【媒库文选】悲伤无二致

2020-05-20 14:44   参考消息网  

Over the past 15 years Yiyun Li, a Chinese-American author, has read “War and Peace” at least a dozen times. Her hardback copy of Leo Tolstoy's 1,200-page saga bristles with coloured notes, like some exotic lizard's spine. The novel is not just a masterclass in fiction, Ms Li believes, but a remedy for distress. At the most difficult times in her life, she says, she has turned to it again and again, reassured by its “solidity” in the face of uncertainty.

So large is Tolstoy's world, Ms Li reckoned, that there could be no better companion for people trapped in isolation. She conceived of a virtual book club to sustain readers through the lockdown. Participants around the globe would plough through this doorstopper together and share their thoughts on social media.

Other book clubs have sprung up to discuss great literature during the pandemic. Some are reading Boccaccio's “Decameron”, a story cycle set amid the Black Death; others, “The Plague”, an allegorical tale by Albert Camus. But Tolstoy's novel reflects the atmosphere of life in quarantine better, if more obliquely. Its alternating structure, toggling between battlefields and the salons of Russian high society, mirrors the disorienting split in readers' own attention—between their own personal, stilled states and the calamity unfolding outside. Those who have begun the book before might have skimmed the war sections; now they seize the foreground, the main and awful action which, like the news from Wuhan, Bergamo and New York, overshadows the drawing-room intrigues.

Parallels with today's crisis are inescapable. On the very first page, Anna Pavlovna, a St Petersburg hostess, comes down with “la grippe”—a flu—but holds her soirée nonetheless. Amid talk of Napoleon and war, she exclaims: “Can one be calm in times like these if one has any feeling?” Pauline Holdsworth, a reader in Toronto, shared the quote on Twitter, noting drily that it cut “a bit close to the bone”.

The rhythm of the readathon, too, is analogous to the woozy movement of epidemic time. At a prescribed 30 minutes a day (some 12 to 15 pages), readers move at a peculiar, slowed pace through battles and duels, deaths and marriage proposals and balls. If, as Ms Li claims, the book “contains everything about life”, it also mimics the temporal experience of real lives. She has planned the readings to last for three months. And though the endpoint of the fictional action may be distant, it is still somehow plausible, like the eventual lifting of the lockdown.

Most strikingly, readers have instantly recognised themselves in the seesawing emotions that course through all Tolstoy's characters. None is ever really stable: Prince Andrei Bolkonsky swings abruptly between arrogance and euphoria; Pierre Bezukhov is forever thinking one thing and saying another; young Nikolai Rostov, enamoured of the tsar, is eager to die, then bolts away like a terrified hare.

“The amplified extremities of emotion during extreme times,” tweeted Kristin Boldon, a reader in Minneapolis. “I can relate.” Tolstoy's genius is to capture these confused internal battles, which are never more evident than amid the cabin fever of quarantine—the oscillating closeness and exasperation with loved ones, claustrophobia jostling with odd hints of liberation.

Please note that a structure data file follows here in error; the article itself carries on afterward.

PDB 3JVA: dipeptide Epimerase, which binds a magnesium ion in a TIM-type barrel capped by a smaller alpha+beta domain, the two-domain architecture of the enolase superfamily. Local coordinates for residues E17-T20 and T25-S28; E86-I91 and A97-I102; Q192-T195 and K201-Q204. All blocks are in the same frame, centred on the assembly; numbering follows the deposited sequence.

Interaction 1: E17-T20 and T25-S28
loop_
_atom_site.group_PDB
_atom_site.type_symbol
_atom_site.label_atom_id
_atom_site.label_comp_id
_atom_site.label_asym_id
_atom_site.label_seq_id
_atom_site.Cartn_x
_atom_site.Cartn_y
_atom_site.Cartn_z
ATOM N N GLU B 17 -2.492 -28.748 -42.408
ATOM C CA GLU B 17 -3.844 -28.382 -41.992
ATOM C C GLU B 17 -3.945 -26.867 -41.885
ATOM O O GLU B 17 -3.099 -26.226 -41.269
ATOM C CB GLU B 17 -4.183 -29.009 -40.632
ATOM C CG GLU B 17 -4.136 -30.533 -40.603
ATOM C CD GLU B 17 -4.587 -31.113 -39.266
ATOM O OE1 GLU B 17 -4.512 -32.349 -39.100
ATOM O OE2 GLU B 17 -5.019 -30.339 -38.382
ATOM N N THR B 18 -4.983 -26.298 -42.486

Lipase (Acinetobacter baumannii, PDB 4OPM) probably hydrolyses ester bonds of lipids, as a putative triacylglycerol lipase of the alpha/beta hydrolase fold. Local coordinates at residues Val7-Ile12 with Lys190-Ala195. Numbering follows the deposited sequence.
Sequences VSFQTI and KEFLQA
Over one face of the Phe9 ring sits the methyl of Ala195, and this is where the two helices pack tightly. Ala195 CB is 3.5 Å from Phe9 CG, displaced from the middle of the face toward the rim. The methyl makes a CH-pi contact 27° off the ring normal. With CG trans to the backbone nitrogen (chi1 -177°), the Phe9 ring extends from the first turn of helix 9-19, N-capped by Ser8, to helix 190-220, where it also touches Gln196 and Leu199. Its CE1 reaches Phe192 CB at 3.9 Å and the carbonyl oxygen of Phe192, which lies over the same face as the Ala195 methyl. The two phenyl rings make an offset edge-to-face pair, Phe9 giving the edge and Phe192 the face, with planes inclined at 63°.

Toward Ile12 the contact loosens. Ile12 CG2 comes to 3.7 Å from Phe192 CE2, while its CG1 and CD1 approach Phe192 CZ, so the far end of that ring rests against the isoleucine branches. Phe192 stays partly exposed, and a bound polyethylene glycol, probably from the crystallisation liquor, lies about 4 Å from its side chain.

As great art can, the novel is helping its readers adjust to their own uncertain reality. As George Saunders, another American novelist, puts it, Tolstoy observes humankind “the way God sees us”, with empathy and forgiveness, implicitly encouraging readers to view themselves with the same generosity. The book club itself embodies the common humanity that the coronavirus has pointed up: a paradoxically rich connection with strangers who are widely dispersed yet linked by their predicaments and imaginations.

Whether listening to an audiobook while walking or curling up at the end of an exhausting homeschooling day, thousands of isolated souls are on the same page. It is not too late to start: there are still hundreds of pages to go.

15年来,美籍华裔作家李翊云读了不下12遍《战争与和平》。她手里这部列夫·托尔斯泰的鸿篇巨著是一本1200页的精装书,里面密密麻麻地标注着不同颜色的笔记,仿佛某种奇异蜥蜴的脊背。李翊云觉得,这部小说不仅是由大师授课的文学创作讲习班,还是治疗忧伤苦痛的良药。她说,在人生中那些最艰难的时期,她曾一次又一次地埋首这部著作,用书中传递的“坚强”安抚自己对未知的焦虑。

托尔斯泰笔下的世界恢弘开阔,李翊云认为,与外界隔绝时用这部作品来陪伴自己大概再好不过了。她萌生一个念头,组织一家虚拟读书俱乐部,帮助读者度过封城时期。世界各地的参与者将一起来啃这部大部头,并在社交媒体上交流感想。

这种用讨论文学名著打发疫期生活的读书俱乐部冒出了许多。有的阅读薄伽丘以黑死病为背景创作的故事集《十日谈》;有的阅读阿尔贝·加缪的寓言故事《鼠疫》。但托尔斯泰的小说更能反映隔离时期的生活氛围,虽然这种反映比较间接。小说采用交替结构,在战场与俄国上流社会沙龙之间来回切换场景,这正是读者自身心神涣散割裂的写照,他们一面关注平静下来的个人生活,一面关注愈演愈烈的外界灾祸。有些人以前就读过这部书,对其中描写战争的章节或许一掠而过;这回它们成了重头戏,那些可怕的大战就像武汉、贝加莫和纽约传出的消息那样,盖过了上流社会客厅里阴私勾当的风头。

书中许多情节与当前危机相似,让人难以忽视。翻开书中第一页,圣彼得堡某场聚会的女主人安娜·帕夫洛夫娜就染上“流行性感冒”,但晚会照办不误。议论起拿破仑和战争,她感叹道:“这年头,但凡有血有肉,谁能做到处变不惊?”多伦多的读者保利娜·霍尔兹沃思把这句话分享到推特上,冷冷地点评说:“有些戳心了。”

再者,这是一场马拉松式的读书活动,堪比旷日持久的疫情,让人头晕脑胀。以每天30分钟(即大约每天12页到15页)的推荐阅读量来算,读者是用一种特殊的、慢吞吞的速度阅读,一会儿是战场与决斗,一会儿是死亡与求婚,一会儿又是舞会。如果照李翊云所说,这部著作“包罗生活万象”,那么它连现实生活里时间的流逝感也一并营造了出来。李翊云给这次阅读活动定了3个月的期限。即便读完的那一天遥遥无期,总归是有影的事情,正如封城措施终有解除的那一天。

最叫人震惊的地方是,读者看到托尔斯泰笔下人物无一不是情绪多变,立即从中看到了自己。没有一个角色从头到尾一成不变:安德烈·博尔孔斯基公爵忽而傲慢自负,忽而心花怒放;皮埃尔·别祖霍夫老是脑子里想着一回事,嘴上说着另一回事;年轻的尼古拉·罗斯托夫为沙皇的魅力所倾倒,渴望为沙皇效死,结果却像吓坏了的野兔那样掉头狂奔。

明尼阿波利斯的读者克丽斯廷·博尔登在推特上说:“这种情绪在极端时期更加偏激的情形,我心有戚戚。”托尔斯泰的天才之处在于捕捉到这些说不清道不明的内心冲突。居家隔离烦躁不安时,这种内心冲突再明显不过了——与亲人们一时亲密无间,一时又愤然反目;刚刚因为禁锢在家透不过气来,忽然又发觉解禁的苗头,来回折腾。

伟大的艺术作品能够帮助读者适应无常,这部小说也在发挥这样的作用。用美国另一位小说家乔治·桑德斯的话来说,托尔斯泰观察人类,“就像上帝审视我们一样”,心怀同情与宽恕,委婉地鼓励读者用同样宽宏的眼光打量自己。这个读书俱乐部本身就体现了此次疫情凸显的共同人性,那就是:天各一方却由困境和想象连接起来的陌生人反而彼此心意相通。

千千万万禁锢了的灵魂,或者一边散步一边听有声书,或者上完一整天令人疲惫的居家课程后惬意地窝起来读书,终归在同一部书中徘徊。现在开始读也不晚:还剩好几百页呢。(于晓华译自英国《经济学人》周刊4月25日文章)

0 条评论
来说两句吧。。。
最热评论
最新评论
来说两句吧...
已有0人参与,点击查看更多精彩评论
加载中。。。。
表情